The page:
As it follows a Japanese housewife named Mariko Tanaka over the course of a year, The Secrets of Mariko transcends reportage to yield the kind of human insights we expect from literature. Meet Mariko, a cheerful, overscheduled woman who cares for three children, two aging parents, and an unresponsive husband. As readers watch Mariko take part in PTA meetings, bicker with her teenagers, and pursue independence through her part-time job, they come to see Mariko as someone whose dreams and disappointments mirror our own.
About Elisabeth Bumiller
Elisabeth Bumiller, a Washington reporter for The New York Times, was a Times White House correspondent from September 10, 2001, to 2006. She is the author of May You Be the Mother of a Hundred Sons: A Journey Among the Women of India and The Secrets of Mariko: A Year in the Life of a Japanese Woman and Her Family. She wrote much of this book as a public policy scholar at the Woodrow Wilson International Center and as a transatlantic fellow at the German Marshall Fund of the United States. She lives in the Washington, D.C., area with her husband, Steven R. Weisman, and two children.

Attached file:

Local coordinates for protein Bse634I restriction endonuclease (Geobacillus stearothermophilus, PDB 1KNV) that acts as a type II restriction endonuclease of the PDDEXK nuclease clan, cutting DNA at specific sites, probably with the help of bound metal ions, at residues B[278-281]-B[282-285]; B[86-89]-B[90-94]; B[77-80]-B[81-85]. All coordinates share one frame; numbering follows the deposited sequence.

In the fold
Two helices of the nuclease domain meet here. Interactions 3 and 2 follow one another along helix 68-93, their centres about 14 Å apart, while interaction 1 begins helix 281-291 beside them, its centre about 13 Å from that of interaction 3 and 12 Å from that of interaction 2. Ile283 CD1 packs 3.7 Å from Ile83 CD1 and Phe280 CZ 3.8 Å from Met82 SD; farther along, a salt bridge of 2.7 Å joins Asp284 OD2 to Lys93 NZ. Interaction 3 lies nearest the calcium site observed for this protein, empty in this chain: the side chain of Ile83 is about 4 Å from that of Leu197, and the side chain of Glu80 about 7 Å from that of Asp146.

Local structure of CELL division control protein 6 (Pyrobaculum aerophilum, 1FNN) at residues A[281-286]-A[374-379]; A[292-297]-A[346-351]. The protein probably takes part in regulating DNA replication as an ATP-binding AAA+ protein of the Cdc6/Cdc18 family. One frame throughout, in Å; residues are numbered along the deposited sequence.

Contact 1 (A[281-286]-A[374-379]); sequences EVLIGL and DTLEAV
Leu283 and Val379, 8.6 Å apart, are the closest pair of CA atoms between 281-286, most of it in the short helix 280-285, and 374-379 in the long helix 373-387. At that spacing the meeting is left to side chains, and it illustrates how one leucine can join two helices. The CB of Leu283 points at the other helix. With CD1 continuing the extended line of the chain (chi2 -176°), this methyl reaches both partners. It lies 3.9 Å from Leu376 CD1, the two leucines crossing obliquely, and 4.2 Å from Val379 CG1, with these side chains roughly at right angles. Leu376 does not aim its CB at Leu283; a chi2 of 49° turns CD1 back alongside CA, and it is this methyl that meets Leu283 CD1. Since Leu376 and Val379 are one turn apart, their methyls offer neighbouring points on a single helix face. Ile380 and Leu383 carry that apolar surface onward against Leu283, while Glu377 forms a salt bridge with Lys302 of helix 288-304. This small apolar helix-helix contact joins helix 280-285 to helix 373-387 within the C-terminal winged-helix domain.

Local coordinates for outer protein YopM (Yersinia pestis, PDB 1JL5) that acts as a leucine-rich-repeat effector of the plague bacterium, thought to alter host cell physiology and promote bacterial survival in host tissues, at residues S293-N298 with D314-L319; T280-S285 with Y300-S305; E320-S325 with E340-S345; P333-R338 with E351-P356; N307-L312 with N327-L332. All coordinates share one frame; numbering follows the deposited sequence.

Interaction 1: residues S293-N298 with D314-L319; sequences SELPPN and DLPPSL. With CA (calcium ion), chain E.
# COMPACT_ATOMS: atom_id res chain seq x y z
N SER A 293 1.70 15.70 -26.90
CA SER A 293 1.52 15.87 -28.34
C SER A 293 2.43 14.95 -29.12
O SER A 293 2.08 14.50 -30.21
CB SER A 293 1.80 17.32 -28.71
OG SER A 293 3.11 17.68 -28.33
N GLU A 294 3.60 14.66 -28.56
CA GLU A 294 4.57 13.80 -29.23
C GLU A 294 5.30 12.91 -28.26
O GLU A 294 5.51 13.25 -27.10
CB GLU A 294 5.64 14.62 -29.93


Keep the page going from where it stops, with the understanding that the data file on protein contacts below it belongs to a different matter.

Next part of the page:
From the Hardcover edition.
"A rich, sustained look at real life in middle-class Tokyo....full of cultural insight.... Her discussions of [Japanese society] are clear, well-reported and skillfully interwoven with the portrait of Mariko"--Kyoko Mori, The New York Times Book Review